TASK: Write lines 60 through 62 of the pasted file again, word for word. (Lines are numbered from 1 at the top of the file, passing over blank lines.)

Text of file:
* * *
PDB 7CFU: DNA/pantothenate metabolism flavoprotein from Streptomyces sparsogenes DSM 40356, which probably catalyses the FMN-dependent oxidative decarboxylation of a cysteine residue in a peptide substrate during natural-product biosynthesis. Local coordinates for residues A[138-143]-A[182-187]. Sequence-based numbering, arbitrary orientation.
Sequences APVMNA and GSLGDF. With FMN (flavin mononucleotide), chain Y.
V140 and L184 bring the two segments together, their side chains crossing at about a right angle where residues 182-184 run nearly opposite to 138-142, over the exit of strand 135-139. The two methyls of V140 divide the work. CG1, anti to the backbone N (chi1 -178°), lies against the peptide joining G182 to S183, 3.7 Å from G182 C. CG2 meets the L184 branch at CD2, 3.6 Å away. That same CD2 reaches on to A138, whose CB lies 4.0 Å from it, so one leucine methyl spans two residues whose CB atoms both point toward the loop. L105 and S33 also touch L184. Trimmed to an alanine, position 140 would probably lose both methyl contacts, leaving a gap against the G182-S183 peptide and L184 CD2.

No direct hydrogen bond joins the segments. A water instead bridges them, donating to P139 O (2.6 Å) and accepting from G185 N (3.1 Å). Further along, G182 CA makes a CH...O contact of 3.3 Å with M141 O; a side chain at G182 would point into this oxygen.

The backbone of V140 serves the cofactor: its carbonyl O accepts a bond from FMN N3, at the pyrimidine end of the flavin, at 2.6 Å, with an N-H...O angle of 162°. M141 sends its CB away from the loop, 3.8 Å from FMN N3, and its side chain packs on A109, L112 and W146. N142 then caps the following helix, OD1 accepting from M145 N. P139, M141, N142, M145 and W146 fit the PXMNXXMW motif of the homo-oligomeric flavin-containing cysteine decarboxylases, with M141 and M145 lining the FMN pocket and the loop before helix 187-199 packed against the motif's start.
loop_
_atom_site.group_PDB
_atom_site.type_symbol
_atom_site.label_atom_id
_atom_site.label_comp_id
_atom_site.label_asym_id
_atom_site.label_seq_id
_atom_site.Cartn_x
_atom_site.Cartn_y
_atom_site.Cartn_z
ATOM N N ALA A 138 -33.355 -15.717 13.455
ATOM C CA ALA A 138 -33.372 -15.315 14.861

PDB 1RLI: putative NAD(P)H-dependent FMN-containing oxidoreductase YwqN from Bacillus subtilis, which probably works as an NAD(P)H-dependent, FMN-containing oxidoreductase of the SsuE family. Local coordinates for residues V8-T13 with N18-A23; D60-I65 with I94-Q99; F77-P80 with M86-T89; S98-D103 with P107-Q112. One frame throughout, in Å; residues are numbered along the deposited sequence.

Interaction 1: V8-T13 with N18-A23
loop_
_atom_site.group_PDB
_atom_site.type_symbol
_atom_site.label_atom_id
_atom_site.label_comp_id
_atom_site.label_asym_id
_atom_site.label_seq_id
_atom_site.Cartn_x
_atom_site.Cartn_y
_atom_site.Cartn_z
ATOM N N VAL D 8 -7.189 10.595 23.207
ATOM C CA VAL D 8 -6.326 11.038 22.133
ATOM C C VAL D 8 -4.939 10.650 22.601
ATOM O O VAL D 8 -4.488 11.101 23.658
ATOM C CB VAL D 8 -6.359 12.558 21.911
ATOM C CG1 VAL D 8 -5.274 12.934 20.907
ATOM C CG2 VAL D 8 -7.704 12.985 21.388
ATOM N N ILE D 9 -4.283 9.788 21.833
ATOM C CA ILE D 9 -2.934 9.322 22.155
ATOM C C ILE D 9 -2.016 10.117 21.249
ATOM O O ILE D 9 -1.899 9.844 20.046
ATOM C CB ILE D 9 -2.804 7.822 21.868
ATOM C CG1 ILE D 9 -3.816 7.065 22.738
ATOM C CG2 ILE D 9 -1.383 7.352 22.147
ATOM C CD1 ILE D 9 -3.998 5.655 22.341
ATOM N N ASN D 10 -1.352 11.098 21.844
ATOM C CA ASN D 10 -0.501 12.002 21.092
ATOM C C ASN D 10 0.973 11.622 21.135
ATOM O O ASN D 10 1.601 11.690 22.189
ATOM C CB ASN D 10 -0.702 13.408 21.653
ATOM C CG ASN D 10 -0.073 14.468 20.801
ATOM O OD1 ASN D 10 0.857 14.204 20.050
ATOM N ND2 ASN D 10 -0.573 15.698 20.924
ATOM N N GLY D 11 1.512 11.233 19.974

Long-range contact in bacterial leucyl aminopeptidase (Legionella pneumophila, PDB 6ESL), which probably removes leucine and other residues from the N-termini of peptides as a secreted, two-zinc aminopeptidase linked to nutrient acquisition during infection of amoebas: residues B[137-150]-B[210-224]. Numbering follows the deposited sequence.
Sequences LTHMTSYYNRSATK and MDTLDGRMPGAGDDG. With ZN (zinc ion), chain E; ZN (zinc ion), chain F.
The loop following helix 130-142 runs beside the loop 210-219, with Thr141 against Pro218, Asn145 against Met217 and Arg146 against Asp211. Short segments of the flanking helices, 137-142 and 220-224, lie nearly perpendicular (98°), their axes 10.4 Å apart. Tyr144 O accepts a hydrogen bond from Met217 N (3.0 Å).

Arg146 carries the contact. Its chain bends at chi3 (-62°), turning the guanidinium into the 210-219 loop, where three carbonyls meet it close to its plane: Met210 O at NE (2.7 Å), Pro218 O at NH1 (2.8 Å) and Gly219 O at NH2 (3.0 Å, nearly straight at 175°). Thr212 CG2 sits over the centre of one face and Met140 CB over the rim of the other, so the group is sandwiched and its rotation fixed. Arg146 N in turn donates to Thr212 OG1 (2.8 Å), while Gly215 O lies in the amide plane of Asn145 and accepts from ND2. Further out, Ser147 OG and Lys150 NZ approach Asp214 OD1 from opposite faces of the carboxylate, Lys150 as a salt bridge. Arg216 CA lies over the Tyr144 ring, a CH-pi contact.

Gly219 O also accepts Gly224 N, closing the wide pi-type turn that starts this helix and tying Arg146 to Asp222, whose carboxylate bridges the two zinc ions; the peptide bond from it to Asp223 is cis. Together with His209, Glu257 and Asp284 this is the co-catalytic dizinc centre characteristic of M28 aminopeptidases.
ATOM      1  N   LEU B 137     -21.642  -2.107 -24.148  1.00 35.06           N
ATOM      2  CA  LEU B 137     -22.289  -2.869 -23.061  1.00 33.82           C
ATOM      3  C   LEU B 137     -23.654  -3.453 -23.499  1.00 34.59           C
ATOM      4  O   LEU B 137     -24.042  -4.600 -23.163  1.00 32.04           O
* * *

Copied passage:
ATOM      2  CA  LEU B 137     -22.289  -2.869 -23.061  1.00 33.82           C
ATOM      3  C   LEU B 137     -23.654  -3.453 -23.499  1.00 34.59           C
ATOM      4  O   LEU B 137     -24.042  -4.600 -23.163  1.00 32.04           O